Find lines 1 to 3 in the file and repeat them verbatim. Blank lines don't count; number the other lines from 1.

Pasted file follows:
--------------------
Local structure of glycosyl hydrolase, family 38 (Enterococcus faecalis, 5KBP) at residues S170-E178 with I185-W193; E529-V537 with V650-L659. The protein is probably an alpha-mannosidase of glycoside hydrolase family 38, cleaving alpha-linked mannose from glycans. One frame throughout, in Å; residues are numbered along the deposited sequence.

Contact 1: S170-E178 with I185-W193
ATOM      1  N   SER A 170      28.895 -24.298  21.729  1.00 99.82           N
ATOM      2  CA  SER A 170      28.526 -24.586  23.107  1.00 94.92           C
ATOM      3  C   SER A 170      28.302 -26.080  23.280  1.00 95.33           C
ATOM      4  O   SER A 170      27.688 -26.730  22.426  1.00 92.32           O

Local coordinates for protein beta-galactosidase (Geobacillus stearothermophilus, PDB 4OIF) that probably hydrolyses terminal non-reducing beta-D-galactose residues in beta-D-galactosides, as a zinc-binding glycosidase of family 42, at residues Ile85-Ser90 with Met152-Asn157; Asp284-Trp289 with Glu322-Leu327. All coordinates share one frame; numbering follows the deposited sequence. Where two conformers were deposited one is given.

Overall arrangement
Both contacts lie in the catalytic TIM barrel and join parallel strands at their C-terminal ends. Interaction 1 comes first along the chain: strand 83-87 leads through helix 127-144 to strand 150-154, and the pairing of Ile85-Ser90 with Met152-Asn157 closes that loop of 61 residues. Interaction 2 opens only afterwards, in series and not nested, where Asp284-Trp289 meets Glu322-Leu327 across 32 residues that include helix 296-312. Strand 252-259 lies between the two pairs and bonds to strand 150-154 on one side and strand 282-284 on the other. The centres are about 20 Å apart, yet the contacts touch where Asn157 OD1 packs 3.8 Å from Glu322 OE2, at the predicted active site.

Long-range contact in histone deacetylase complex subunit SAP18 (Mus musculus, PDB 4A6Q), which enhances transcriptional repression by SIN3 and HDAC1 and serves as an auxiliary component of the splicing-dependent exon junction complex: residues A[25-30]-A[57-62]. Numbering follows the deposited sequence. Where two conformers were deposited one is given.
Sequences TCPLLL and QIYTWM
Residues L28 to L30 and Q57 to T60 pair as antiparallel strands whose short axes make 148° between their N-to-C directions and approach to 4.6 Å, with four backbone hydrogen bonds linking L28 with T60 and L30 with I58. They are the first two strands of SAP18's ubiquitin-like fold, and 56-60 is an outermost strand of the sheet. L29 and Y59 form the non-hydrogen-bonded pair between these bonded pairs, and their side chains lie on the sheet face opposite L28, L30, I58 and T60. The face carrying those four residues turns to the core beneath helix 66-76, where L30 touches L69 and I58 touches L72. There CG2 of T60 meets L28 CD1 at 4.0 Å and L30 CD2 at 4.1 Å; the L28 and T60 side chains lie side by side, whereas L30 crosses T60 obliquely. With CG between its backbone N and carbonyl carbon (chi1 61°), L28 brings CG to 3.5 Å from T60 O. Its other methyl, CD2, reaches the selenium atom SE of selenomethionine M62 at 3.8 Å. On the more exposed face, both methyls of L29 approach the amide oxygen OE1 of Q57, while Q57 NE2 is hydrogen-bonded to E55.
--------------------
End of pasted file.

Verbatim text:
Local structure of glycosyl hydrolase, family 38 (Enterococcus faecalis, 5KBP) at residues S170-E178 with I185-W193; E529-V537 with V650-L659. The protein is probably an alpha-mannosidase of glycoside hydrolase family 38, cleaving alpha-linked mannose from glycans. One frame throughout, in Å; residues are numbered along the deposited sequence.

Contact 1: S170-E178 with I185-W193
ATOM      1  N   SER A 170      28.895 -24.298  21.729  1.00 99.82           N